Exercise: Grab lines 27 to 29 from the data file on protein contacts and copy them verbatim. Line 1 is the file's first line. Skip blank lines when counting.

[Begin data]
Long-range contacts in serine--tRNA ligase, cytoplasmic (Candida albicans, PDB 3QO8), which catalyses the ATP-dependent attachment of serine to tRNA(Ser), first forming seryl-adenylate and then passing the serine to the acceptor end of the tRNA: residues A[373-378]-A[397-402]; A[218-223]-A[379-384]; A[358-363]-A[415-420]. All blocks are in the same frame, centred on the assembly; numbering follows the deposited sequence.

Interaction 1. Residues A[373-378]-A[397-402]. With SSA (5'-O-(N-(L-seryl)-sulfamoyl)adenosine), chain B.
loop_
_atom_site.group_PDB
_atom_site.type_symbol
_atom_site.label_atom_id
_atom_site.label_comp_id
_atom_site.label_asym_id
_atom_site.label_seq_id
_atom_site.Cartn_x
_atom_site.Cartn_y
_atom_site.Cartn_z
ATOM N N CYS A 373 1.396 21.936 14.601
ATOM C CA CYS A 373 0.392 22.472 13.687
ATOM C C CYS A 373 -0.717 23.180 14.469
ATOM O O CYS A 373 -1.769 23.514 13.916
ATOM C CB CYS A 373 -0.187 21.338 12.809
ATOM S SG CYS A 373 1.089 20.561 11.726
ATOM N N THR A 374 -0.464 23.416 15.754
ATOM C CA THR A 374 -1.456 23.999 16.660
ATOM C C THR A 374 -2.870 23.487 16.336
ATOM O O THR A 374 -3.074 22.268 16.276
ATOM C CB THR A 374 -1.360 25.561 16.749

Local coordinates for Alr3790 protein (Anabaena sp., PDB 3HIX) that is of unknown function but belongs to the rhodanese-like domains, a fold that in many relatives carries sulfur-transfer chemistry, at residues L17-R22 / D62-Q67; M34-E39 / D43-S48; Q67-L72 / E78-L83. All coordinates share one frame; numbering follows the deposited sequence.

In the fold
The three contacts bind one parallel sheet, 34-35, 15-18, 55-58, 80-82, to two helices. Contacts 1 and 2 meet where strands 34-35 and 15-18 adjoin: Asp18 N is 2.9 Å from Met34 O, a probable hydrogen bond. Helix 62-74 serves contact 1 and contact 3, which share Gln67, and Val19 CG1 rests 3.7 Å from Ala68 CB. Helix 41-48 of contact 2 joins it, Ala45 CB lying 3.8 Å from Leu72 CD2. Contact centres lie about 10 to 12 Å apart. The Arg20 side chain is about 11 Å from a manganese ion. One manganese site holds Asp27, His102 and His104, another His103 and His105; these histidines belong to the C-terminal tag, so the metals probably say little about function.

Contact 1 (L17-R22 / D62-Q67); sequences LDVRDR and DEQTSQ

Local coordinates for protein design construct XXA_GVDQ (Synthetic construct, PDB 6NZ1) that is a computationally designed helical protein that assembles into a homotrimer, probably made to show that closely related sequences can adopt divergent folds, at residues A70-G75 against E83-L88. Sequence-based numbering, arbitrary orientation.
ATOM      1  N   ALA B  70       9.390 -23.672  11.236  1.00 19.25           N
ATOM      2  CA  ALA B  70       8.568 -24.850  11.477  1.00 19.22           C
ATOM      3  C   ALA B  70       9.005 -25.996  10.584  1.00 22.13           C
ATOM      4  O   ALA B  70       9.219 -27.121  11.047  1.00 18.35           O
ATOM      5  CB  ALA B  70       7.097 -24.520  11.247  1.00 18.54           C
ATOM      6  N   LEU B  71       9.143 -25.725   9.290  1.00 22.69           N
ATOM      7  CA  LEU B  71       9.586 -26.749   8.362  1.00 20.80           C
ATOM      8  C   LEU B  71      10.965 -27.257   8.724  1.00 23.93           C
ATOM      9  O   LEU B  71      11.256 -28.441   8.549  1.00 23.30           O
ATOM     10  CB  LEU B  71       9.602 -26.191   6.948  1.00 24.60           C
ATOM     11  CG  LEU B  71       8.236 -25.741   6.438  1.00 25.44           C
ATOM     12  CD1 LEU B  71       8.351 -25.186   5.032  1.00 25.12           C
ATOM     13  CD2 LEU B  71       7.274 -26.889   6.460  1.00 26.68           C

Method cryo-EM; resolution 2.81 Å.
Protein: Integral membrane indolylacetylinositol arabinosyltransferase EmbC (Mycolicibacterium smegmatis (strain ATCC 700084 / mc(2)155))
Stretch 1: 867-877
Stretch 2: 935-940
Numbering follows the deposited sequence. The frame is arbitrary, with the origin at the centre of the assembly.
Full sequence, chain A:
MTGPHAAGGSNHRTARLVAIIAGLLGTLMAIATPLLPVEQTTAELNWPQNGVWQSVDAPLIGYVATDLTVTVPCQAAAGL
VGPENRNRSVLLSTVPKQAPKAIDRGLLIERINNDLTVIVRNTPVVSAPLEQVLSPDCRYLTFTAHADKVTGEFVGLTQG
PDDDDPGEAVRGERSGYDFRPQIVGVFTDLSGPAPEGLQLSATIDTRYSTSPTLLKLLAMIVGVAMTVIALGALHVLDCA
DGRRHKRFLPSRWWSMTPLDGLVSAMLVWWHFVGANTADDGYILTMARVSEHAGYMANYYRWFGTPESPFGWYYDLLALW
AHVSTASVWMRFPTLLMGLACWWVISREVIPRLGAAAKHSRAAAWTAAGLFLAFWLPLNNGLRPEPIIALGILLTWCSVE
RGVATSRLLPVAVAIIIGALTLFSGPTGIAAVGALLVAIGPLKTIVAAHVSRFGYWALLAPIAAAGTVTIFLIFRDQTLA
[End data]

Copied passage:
Contact 1 (L17-R22 / D62-Q67); sequences LDVRDR and DEQTSQ

Local coordinates for protein design construct XXA_GVDQ (Synthetic construct, PDB 6NZ1) that is a computationally designed helical protein that assembles into a homotrimer, probably made to show that closely related sequences can adopt divergent folds, at residues A70-G75 against E83-L88. Sequence-based numbering, arbitrary orientation.
ATOM      1  N   ALA B  70       9.390 -23.672  11.236  1.00 19.25           N